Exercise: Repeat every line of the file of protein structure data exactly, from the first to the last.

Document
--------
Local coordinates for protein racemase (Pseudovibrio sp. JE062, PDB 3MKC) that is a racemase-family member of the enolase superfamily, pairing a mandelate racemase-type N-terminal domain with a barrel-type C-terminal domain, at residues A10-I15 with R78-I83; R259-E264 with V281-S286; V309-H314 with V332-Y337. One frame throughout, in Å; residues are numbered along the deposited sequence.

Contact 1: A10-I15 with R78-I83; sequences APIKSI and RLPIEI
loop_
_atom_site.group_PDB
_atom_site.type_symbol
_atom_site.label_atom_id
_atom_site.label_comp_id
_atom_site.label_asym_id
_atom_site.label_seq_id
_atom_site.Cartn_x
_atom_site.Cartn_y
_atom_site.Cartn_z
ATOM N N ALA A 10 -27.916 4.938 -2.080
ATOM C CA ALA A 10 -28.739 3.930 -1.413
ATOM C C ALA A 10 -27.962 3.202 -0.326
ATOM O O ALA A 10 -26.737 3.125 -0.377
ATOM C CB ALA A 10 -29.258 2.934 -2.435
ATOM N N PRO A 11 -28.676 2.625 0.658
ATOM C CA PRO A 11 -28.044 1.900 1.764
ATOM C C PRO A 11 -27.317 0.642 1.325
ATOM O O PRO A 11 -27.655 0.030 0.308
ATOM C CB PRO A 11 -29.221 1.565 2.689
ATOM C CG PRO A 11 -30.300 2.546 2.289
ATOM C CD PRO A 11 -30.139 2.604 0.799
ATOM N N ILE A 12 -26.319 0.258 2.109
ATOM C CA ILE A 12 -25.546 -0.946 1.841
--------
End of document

Local coordinates for protein racemase (Pseudovibrio sp. JE062, PDB 3MKC) that is a racemase-family member of the enolase superfamily, pairing a mandelate racemase-type N-terminal domain with a barrel-type C-terminal domain, at residues A10-I15 with R78-I83; R259-E264 with V281-S286; V309-H314 with V332-Y337. One frame throughout, in Å; residues are numbered along the deposited sequence.

Contact 1: A10-I15 with R78-I83; sequences APIKSI and RLPIEI
loop_
_atom_site.group_PDB
_atom_site.type_symbol
_atom_site.label_atom_id
_atom_site.label_comp_id
_atom_site.label_asym_id
_atom_site.label_seq_id
_atom_site.Cartn_x
_atom_site.Cartn_y
_atom_site.Cartn_z
ATOM N N ALA A 10 -27.916 4.938 -2.080
ATOM C CA ALA A 10 -28.739 3.930 -1.413
ATOM C C ALA A 10 -27.962 3.202 -0.326
ATOM O O ALA A 10 -26.737 3.125 -0.377
ATOM C CB ALA A 10 -29.258 2.934 -2.435
ATOM N N PRO A 11 -28.676 2.625 0.658
ATOM C CA PRO A 11 -28.044 1.900 1.764
ATOM C C PRO A 11 -27.317 0.642 1.325
ATOM O O PRO A 11 -27.655 0.030 0.308
ATOM C CB PRO A 11 -29.221 1.565 2.689
ATOM C CG PRO A 11 -30.300 2.546 2.289
ATOM C CD PRO A 11 -30.139 2.604 0.799
ATOM N N ILE A 12 -26.319 0.258 2.109
ATOM C CA ILE A 12 -25.546 -0.946 1.841